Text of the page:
Saudi-Japan health care team focuses on diabetes and cancer

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Dr. Mohammed K Alabdulaali, left, and Michihiro Hazumi.
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The Japanese delegation and Saudi officials.
Updated 13 February 2018
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Saudi-Japan health care team focuses on diabetes and cancer

RIYADH: The Saudi-Japan Healthcare Forum concluded on Monday with a focus on the treatment of diabetes and cancer with joint efforts between the two countries.

Local and foreign medical specialists in diabetes, oncology, endoscopy, and surgeries were present to exchange their experiences.

Speaking to Arab News, Michihiro Hazumi, leader of the Japanese delegation, said his country’s mission is to learn from the Saudi experience in the relevant fields and explore cooperation in areas where joint efforts are needed.

He said that the meeting was a follow-up to King Salman’s visit to Tokyo, during which he met the Japanese Premier Shinzo Abe.

He also said his country is ready to lend its cooperation in the medical fields under the Saudi Vision 2030.

Dr. Mohammed K Alabdulaali, assistant deputy minister for hospital services, told Arab News that the forum was the outcome of a meeting between the health ministers of the two countries where they decided to identify new areas of cooperation in treating non-communicable diseases and exchanging training programs.

He pointed out that diabetes is a disease that needs special attention in preventing as well as treating such patients.

The incidence of diabetes remains high in the Kingdom and it can be controlled, he said, urging people to be mindful of diseases that attack them due to rich foods, lack of exercise and lack of rest.

The forum witnessed a number of workshops and scientific lectures presented by the Saudi and Japanese sides, including an overview of medical emergency in Japan, emergency life-saving technicians and medical measures adopted against disaster.


Saudi Arabia announces Khashoggi’s death, Trump calls it ‘good first step’

Updated 32 min 44 sec ago
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Saudi Arabia announces Khashoggi’s death, Trump calls it ‘good first step’

  • The journalist died after a fistfight at the consulate in Istanbul
  • Deputy intelligence chief, royal court adviser removed from positions, 18 Saudis arrested

JEDDAH: US President Donald Trump on Friday called Saudi Arabia's announcement that suspects are in custody in the death of journalist Jamal Khashoggi a "good first step" and said he would work with Congress on a US response.

“Saudi Arabia has been a great ally, but what happened is unacceptable,” Trump said. Regarding the Saudi arrests, he said, “It's a big first step. It’s only a first step, but it’s a big first step.”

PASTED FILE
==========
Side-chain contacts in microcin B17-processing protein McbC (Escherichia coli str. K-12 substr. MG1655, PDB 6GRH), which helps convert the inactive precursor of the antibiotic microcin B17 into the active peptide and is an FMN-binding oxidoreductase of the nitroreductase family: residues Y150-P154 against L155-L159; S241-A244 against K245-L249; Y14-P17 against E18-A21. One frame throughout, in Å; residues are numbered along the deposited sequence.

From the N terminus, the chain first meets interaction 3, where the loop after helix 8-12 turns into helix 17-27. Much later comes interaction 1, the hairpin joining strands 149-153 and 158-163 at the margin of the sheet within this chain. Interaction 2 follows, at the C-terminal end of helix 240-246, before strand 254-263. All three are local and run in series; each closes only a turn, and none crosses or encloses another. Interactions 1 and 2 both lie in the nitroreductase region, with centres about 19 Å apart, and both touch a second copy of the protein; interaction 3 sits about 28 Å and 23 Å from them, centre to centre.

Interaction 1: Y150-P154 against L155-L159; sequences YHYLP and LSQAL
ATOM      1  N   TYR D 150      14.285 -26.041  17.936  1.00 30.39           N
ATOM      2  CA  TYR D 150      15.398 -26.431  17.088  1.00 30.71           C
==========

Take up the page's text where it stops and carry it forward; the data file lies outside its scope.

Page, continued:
Saudi Arabia announced on Saturday the death of missing journalist Jamal Khashoggi, saying a preliminary investigation indicated he lost his life after a fight at the Saudi consulate in Istanbul.

“The discussions between Jamal Khashoggi and those he met at the kingdom's consulate in Istanbul... devolved into a fistfight, leading to his death,” the Saudi Press Agency said, citing the public prosecutor.

Eighteen Saudis have been arrested in connection with the incident and the investigation is ongoing, the public prosecutor said.

“The Kingdom expresses its deep regret at the painful developments that have taken place and stresses the commitment of the authorities in the Kingdom to bring the facts to the public opinion, to hold all those involved accountable and bring them to justice,” a statement on the SPA said.

Khashoggi, a Saudi journalist who lived in the US, disappeared on Oct. 2 after visiting the consulate to complete paperwork related to his divorce.

Deputy intelligence chief Ahmed Al-Asiri was removed from his position and Saud Al-Qahtani from his advisory role at the Royal Court, through royal decrees.

Three other intelligence officials who were also sacked have been named as Mohammad bin Saleh Al-Rumaih, Abdullah bin Khalifa Al-Shaya and Rashad bin Hamed Al-Muhamadi.

King Salman also ordered the creation of a ministerial committee, headed by Saudi Crown Prince Mohammed bin Salman, to restructure the country’s General Intelligence agency and issue the results of its work within a month.

Members of the committee include the interior and foreign ministers as well as the heads of the General Intelligence and State Security.

A team of Saudi investigators were sent to Istanbul and have been working on the case with Turkish detectives, who entered the consulate on Thursday.

Earlier in the week, Saudi Arabia promised a thorough and transparent investigation into what happened to the journalist in Turkey.

(With AP)